Congratulations/Sorry, Josh Harrison

Josh Harrison leads the majors in times getting hit by a pitch. He led the majors in April, and after a down month in May, he’s led the majors since the start of June. In June itself, Harrison was hit 10 times, which is tied for the second-most for any player in any month in baseball history. Back in April, Harrison got hit four times in a row. Harrison has nearly as many hit-by-pitches as walks, which is both good and bad, I suppose. Harrison is sitting on a career-best OBP.

Usually, when we’ve talked about hit-by-pitches, we’ve been talking about Brandon Guyer. It is, technically, a skill that some hitters can possess, typically because of their stances. The twist for Harrison is that he hasn’t been a pitch magnet in the past. He’s been drilled 20 times this season. He was drilled 26 times before this season. Shown in graphical form:

That’s a leap forward this season, depending on what your definition of “forward” is. Here now is a plot of Harrison’s career hit-by-pitches, separated by year:

The evidence suggests that Harrison has moved a little closer to the plate. Which, yeah; I can’t come up with any reasonable alternative explanation. He’s standing a little closer, and he closes himself off with his front leg. By which I mean, Harrison raises his leg with a standard kick, and then he steps forward in the box. He’s standing closer to the plate, and then he steps closer to the plate. This is where hit-by-pitches come from, since it’s not like there is just a sudden rash of opposing pitchers who are holding a Josh Harrison-specific grudge.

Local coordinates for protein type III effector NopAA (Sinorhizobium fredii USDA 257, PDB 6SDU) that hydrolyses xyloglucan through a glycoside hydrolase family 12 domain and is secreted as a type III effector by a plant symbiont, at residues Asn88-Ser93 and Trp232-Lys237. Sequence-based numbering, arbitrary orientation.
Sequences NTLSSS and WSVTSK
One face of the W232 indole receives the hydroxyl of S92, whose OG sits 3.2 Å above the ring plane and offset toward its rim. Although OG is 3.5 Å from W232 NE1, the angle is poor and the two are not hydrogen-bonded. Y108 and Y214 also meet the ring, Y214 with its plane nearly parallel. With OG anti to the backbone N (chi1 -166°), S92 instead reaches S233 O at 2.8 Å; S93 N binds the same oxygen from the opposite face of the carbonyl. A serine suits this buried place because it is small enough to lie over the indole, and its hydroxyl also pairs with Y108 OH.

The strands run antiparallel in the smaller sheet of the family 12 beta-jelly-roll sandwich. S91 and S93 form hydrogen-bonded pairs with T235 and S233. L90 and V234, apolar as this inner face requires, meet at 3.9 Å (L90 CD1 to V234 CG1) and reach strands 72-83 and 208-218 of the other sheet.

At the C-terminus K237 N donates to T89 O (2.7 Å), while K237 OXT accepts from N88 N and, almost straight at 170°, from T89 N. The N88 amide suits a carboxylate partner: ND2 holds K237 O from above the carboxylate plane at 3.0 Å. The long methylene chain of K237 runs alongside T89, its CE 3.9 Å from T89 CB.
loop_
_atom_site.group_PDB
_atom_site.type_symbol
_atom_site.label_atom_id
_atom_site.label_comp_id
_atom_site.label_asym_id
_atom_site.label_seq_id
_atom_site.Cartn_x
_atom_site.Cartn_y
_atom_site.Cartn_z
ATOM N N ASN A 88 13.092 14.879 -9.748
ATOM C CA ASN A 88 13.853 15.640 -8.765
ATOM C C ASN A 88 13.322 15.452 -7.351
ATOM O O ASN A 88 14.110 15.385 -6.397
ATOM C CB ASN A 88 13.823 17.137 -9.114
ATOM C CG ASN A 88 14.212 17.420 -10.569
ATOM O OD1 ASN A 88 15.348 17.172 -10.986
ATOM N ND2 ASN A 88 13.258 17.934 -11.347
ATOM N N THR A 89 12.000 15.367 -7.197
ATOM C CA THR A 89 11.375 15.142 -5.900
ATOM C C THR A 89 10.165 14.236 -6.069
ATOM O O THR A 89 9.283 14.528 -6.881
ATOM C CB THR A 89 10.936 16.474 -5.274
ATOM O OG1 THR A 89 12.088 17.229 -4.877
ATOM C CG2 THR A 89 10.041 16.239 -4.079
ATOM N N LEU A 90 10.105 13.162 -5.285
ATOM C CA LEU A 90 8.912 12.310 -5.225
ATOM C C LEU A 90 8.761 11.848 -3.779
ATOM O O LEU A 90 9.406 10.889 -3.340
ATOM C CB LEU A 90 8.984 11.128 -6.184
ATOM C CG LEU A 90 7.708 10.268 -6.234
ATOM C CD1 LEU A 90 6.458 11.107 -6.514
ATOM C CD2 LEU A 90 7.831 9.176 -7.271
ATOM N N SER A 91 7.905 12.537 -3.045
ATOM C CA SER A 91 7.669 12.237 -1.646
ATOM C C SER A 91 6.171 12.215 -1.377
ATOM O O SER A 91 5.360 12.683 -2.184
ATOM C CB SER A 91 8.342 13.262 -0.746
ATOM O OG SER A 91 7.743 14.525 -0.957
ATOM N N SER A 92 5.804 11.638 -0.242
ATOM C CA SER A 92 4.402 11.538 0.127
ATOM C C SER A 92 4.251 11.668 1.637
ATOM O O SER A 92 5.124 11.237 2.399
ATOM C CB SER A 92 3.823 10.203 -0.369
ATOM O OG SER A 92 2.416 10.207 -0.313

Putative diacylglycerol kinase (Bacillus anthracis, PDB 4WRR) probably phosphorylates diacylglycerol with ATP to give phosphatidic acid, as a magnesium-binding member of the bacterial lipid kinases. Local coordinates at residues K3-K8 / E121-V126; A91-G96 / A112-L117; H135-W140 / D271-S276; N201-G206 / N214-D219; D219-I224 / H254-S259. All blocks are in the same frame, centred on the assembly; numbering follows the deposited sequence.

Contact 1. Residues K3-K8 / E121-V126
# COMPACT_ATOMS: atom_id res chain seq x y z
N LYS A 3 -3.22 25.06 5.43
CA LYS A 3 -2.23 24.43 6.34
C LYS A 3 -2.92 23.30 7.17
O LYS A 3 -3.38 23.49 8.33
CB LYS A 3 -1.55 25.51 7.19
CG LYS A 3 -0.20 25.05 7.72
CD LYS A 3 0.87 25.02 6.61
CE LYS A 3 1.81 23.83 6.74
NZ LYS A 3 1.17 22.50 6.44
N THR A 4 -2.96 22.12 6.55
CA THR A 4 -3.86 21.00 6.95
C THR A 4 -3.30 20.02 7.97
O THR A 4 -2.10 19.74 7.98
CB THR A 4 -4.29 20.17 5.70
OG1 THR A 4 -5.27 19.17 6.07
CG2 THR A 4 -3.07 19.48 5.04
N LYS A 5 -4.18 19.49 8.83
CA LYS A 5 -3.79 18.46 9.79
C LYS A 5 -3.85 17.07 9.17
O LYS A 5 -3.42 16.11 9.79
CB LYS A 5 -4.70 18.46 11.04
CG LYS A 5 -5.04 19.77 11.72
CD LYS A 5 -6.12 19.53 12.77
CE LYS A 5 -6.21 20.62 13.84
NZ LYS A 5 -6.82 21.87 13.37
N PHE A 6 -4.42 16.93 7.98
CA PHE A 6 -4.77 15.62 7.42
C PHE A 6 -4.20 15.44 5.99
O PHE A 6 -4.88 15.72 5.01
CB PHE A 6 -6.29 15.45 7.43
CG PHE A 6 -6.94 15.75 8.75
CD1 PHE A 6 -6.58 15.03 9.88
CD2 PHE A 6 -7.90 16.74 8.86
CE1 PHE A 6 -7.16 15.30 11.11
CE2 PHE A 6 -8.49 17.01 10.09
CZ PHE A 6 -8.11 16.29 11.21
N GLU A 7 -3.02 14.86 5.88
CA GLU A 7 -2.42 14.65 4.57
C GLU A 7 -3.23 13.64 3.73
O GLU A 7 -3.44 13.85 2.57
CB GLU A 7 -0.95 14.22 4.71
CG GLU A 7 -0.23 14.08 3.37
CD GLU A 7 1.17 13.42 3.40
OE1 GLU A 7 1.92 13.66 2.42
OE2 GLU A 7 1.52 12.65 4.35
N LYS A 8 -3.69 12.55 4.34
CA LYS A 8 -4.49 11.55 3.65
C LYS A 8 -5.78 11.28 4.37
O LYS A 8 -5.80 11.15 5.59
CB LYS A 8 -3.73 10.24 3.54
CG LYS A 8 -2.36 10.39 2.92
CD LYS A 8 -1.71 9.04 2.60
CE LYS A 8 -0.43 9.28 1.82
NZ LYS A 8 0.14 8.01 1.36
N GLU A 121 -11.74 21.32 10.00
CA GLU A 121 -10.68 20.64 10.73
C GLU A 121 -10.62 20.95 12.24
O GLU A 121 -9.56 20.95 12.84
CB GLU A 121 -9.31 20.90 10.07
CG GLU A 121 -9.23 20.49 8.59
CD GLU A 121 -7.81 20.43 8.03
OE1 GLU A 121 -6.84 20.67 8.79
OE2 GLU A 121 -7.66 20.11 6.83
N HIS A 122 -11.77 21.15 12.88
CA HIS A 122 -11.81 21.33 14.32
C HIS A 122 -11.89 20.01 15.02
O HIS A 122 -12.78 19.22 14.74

Here’s the kicker. Harrison, a year ago, was hit in about 1% of his plate appearances. Harrison, this year, has been hit in about 5% of his plate appearances. That seems like a big increase, but how much of an increase is it, really? I went all the way back to 1900. I looked at every player who’s ever batted at least 250 times in consecutive seasons. Here are the biggest year-to-year jumps in HBP%:

Changes in HBP Rate, 1900 – 2017
Player Year 1 Year 2 Y1 HBP% Y2 HBP% Change
Josh Harrison 2016 2017 1.0% 5.3% 4.3%
F.P. Santangelo 1996 1997 2.4% 5.7% 3.3%
Dave Altizer 1908 1909 0.6% 3.5% 2.9%
George Burns 1923 1924 0.0% 2.8% 2.8%
Jack Barry 1915 1916 1.5% 4.3% 2.8%
Kelly Shoppach 2008 2009 2.7% 5.5% 2.8%
Brandon Guyer 2015 2016 6.2% 9.0% 2.8%
Devin Mesoraco 2013 2014 0.0% 2.7% 2.7%
Josh Phelps 2002 2003 1.0% 3.8% 2.7%
Bill Freehan 1966 1967 0.6% 3.2% 2.7%

Okay then. For now, No. 1, and by a full percentage point over F.P. Santangelo. There’s more season to play, so Harrison isn’t totally locked in here, but as he plays in more games, he’s likely to get hit by more pitches. I’m sorry, Josh Harrison. I’m sorry for the painful, helpful free bases. Although I guess it’s as much Harrison’s fault as anyone else’s. To this point, he’s refused to back off.

Jeff made Lookout Landing a thing, but he does not still write there about the Mariners. He does write here, sometimes about the Mariners, but usually not.

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Moving closer to the plate is probably the biggest help/detriment to getting more HBP, but I think another (and more skill oriented) adjustment that players can make is to stop instinctually trying to move away from inside pitches. While umpires are free to call a HBP not one because the batter failed to get out of the pitch’s way, I think/recall only seeing that happen once.

I imagine it’s hard for any tracking system to determine how much a player moves away on inside pitches. Still, if there’s a skill to be taught, it’s for players to suck it up more and take inside pitches off the body for the free base. that said, I suppose there’s an argument to be made in the era of spike in homeruns that players with power (not really Harrison) shouldn’t just “concede” an at-bat to a HBP.


Jason Kendall wasn’t awarded 1B after a HBP once. He was furious. He was always furious, though.